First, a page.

Imagine sitting in a room and a random person in the room claims to be the President of the United States. Now, you clearly know this person who claims to be the President of the United States is not the President of the United States. And it’s not just you – everyone in the room knows this person is not the President of the United States, no matter what he or she claims.
As the scenario continues to unfold, it becomes clear to everyone in the room that this person who is claims to be the President of the United States but is most definitively not the President of the United States genuinely believes his or her claims to be the President of the United States.
And everyone in the room knows that just because the person genuinely believes the claim does not make it any more or less true. No matter what this person believes, he or she is not the President of the United States. In fact, most everyone else in the room might even conclude there’s something a little “off” with that person.
Shift gears and rewind to the 1st century when Jesus was alive. Most people acknowledged Jesus was a good teacher and some even said he was a prophet – but Jesus claimed to be the Son of God. When making this claim, did Jesus really believe he was the Son of God? If he believed he was the Son of God, was he just plain crazy or is it possible his claim was true?
In part 2 – It’s Plain Crazy (which was really scheduled to be part 1 but weather had other ideas) – of CCC’s No Foolin’ series, Jesus’ arrival in Jerusalem on what has become known as Palm Sunday served as a launching point to examine these very types of questions.
Take a few minutes to read Matthew 21:1-11 and the next step of considering the following questions about whether Jesus was crazy or if his claim was true.
- What are some things you know about the day known as Palm Sunday?
- Why do you think it might also be called “Jesus’ Triumphant Entry”?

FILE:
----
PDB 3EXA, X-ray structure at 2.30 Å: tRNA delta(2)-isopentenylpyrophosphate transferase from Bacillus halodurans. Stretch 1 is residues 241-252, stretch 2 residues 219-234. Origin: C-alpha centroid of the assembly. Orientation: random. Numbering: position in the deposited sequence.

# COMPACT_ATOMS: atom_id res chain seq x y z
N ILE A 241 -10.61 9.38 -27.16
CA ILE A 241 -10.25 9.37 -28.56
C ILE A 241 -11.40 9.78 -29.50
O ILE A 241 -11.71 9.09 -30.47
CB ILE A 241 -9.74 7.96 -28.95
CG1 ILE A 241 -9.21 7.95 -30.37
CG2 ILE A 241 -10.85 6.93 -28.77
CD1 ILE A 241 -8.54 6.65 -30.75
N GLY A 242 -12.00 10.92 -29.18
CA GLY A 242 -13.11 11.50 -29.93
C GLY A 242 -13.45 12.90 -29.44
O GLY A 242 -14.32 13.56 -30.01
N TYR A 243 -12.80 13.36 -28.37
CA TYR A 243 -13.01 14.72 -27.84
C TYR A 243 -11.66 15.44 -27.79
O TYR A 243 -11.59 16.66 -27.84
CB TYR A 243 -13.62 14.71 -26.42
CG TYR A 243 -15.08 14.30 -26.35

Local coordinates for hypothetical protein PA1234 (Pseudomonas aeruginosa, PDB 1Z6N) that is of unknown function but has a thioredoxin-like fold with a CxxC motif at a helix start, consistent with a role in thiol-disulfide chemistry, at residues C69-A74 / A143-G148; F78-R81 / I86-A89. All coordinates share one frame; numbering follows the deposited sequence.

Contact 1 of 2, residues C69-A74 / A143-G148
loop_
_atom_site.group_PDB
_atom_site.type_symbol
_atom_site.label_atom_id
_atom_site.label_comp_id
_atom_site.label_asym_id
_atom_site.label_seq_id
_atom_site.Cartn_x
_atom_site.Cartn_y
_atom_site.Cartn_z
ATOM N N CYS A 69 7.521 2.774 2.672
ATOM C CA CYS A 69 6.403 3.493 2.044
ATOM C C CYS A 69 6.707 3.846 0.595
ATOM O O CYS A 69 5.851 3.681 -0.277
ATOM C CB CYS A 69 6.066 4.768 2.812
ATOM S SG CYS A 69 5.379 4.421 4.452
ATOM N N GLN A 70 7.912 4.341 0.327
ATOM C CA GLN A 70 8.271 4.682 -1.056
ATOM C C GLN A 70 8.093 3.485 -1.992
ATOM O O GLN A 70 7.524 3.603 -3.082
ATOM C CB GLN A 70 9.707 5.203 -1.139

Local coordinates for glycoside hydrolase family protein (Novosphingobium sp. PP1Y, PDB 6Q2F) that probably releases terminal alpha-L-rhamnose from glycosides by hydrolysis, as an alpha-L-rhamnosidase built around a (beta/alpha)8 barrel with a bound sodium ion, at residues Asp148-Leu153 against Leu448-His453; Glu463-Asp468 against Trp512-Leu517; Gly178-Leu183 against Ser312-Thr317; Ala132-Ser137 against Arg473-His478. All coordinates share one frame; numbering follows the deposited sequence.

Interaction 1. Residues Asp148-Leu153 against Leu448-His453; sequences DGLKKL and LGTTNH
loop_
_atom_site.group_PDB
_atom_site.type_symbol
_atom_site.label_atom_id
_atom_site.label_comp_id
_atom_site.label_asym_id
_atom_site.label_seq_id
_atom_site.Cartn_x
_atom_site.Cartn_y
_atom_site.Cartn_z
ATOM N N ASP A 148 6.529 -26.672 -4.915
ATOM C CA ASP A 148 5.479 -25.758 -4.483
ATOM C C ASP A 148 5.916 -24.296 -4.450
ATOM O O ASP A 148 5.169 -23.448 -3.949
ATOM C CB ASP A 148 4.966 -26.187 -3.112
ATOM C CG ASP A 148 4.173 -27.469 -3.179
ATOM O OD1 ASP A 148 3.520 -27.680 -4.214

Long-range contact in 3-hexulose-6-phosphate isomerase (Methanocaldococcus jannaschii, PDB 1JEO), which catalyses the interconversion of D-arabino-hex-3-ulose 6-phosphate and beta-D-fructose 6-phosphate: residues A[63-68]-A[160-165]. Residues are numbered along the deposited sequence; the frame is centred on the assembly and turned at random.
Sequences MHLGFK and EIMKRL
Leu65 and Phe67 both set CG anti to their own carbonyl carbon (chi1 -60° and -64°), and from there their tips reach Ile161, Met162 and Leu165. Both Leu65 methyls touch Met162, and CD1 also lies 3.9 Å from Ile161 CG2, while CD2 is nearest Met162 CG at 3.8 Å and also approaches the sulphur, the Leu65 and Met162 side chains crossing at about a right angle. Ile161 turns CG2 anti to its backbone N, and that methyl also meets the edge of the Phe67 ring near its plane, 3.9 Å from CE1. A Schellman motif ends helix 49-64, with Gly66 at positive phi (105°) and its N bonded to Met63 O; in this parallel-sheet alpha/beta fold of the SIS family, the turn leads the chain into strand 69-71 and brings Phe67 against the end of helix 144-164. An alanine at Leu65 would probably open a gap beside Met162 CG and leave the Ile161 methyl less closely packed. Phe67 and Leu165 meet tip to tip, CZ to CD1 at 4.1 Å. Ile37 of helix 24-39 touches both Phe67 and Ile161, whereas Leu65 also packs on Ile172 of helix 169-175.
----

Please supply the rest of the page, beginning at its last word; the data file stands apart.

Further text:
- How might Jesus entering Jerusalem the way he did be considered a claim to be the Son of God?
- Why do you think the people celebrated Jesus as he entered Jerusalem?
- What do you think it means for the crowd to be in an uproar?
- The people knew it was Jesus so why would they ask, “Who is this”?
- If Jesus claimed to be the Son of God, do you think he really believed it? What did he do or say that makes you think the way you do?
- What is the difference between someone in a mental institution claiming to be the Son of God and Jesus making that claim?
- If Jesus claimed to be the Son of God, why is answering the question, “Who is this?” about him so critical?
- What are the implications for the Christian faith if Jesus’ claim to be the Son of God is not true?
- What are the implications if Jesus’ claim to be the Son of God is true? What are the implications for your life if Jesus’ claim to be the Son of God is true?
- What next steps will you take to ask & answer “who is this” in relationship to Jesus?
The question, “Who is this?” about Jesus is a great question, but it’s more than just a great question. It’s a question with huge implications for what followers of Jesus believe. If Jesus is not the Son of God as he claimed, everything followers of Jesus believe crumbles. If Jesus is indeed the Son of God as he claimed, it changes everything for every person in every way.
The question “Who is this?” about Jesus is a great question – and it’s a question each and every person needs to ask and answer.
Today is Monday – make it a day where you ask and answer, “Who is this?” about Jesus!